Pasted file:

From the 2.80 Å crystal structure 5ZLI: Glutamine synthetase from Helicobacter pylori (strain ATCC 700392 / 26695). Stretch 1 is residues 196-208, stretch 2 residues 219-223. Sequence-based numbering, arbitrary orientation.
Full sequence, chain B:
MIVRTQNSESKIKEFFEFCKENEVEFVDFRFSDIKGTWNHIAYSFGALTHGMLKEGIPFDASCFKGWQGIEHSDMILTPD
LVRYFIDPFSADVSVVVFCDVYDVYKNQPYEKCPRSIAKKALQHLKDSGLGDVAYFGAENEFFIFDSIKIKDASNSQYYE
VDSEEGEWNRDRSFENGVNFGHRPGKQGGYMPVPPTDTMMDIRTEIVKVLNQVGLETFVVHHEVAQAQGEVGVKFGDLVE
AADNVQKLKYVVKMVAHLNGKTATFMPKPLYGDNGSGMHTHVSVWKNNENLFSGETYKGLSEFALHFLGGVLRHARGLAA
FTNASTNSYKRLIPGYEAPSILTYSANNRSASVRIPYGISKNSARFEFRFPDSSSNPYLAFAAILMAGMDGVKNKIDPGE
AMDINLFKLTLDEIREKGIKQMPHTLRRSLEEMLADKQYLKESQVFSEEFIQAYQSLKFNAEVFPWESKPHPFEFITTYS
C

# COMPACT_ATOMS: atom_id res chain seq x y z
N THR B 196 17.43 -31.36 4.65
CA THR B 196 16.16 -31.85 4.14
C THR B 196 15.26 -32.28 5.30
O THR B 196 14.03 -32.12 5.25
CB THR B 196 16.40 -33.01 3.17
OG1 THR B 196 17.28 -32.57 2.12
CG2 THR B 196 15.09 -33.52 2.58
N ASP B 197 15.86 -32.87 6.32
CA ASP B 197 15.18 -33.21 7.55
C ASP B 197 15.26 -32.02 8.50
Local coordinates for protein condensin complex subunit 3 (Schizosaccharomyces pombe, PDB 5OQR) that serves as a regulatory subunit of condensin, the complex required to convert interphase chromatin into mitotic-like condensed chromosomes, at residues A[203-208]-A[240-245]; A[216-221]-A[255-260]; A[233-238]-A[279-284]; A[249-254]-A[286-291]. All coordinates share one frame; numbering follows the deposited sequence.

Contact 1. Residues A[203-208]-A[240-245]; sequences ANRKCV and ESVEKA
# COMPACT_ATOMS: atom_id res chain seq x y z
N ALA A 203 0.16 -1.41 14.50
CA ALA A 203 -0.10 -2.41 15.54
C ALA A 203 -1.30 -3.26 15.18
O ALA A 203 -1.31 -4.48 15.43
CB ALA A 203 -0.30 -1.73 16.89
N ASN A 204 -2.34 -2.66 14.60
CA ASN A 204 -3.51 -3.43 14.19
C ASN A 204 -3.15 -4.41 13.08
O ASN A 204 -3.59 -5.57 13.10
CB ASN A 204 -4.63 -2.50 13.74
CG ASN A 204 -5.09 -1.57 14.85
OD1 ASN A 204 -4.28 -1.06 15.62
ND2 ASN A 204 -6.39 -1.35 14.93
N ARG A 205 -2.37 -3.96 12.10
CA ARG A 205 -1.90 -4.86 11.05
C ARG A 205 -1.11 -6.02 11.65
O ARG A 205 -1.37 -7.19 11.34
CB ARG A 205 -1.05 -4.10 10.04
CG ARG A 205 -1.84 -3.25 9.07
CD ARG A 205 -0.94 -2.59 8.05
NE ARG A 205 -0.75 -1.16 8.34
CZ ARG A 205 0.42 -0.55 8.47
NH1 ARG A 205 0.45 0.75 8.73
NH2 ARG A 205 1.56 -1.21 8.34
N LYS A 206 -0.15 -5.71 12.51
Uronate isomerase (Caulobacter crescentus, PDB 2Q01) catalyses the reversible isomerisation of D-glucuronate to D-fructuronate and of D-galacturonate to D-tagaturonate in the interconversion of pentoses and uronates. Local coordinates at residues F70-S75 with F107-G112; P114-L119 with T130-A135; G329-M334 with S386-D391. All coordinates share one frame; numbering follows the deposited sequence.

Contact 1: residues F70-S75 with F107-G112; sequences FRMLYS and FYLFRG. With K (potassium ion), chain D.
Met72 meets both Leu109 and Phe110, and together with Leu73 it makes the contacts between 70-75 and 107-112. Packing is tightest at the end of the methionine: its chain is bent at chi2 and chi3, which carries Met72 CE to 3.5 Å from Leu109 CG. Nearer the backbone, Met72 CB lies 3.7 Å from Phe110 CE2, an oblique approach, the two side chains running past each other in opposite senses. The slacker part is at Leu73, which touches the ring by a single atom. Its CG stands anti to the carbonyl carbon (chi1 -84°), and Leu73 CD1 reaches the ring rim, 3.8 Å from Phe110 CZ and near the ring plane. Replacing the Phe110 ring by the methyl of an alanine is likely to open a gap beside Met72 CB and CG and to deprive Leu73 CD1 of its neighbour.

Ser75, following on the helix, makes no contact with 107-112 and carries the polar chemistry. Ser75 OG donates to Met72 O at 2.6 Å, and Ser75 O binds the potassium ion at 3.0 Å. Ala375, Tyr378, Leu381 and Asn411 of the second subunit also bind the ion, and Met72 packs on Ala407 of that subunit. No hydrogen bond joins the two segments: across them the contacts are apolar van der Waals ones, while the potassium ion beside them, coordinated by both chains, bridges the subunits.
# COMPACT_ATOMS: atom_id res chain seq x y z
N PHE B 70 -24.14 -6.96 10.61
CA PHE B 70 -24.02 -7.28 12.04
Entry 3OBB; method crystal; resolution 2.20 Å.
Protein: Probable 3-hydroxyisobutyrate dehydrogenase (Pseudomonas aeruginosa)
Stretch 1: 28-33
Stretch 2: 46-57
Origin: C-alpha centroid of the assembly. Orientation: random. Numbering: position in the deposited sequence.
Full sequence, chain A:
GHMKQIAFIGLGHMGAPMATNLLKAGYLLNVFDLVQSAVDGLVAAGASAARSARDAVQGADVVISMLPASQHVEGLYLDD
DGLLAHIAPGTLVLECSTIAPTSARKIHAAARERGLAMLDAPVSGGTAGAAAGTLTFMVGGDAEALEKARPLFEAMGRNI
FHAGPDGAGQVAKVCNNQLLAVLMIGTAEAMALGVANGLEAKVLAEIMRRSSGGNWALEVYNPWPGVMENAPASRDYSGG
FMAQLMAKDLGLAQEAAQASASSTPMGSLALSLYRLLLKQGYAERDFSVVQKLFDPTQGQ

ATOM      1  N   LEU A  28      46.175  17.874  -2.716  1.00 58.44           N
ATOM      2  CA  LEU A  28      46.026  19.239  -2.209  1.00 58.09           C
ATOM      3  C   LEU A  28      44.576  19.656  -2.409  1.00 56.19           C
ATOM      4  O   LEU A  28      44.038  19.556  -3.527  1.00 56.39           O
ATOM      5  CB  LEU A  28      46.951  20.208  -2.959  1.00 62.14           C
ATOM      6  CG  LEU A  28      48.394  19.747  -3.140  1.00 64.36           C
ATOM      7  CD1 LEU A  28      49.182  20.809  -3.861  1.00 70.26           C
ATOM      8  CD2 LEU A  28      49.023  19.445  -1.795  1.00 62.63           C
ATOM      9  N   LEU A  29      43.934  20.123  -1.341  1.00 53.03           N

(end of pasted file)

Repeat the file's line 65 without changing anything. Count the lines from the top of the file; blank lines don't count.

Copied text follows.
FMAQLMAKDLGLAQEAAQASASSTPMGSLALSLYRLLLKQGYAERDFSVVQKLFDPTQGQ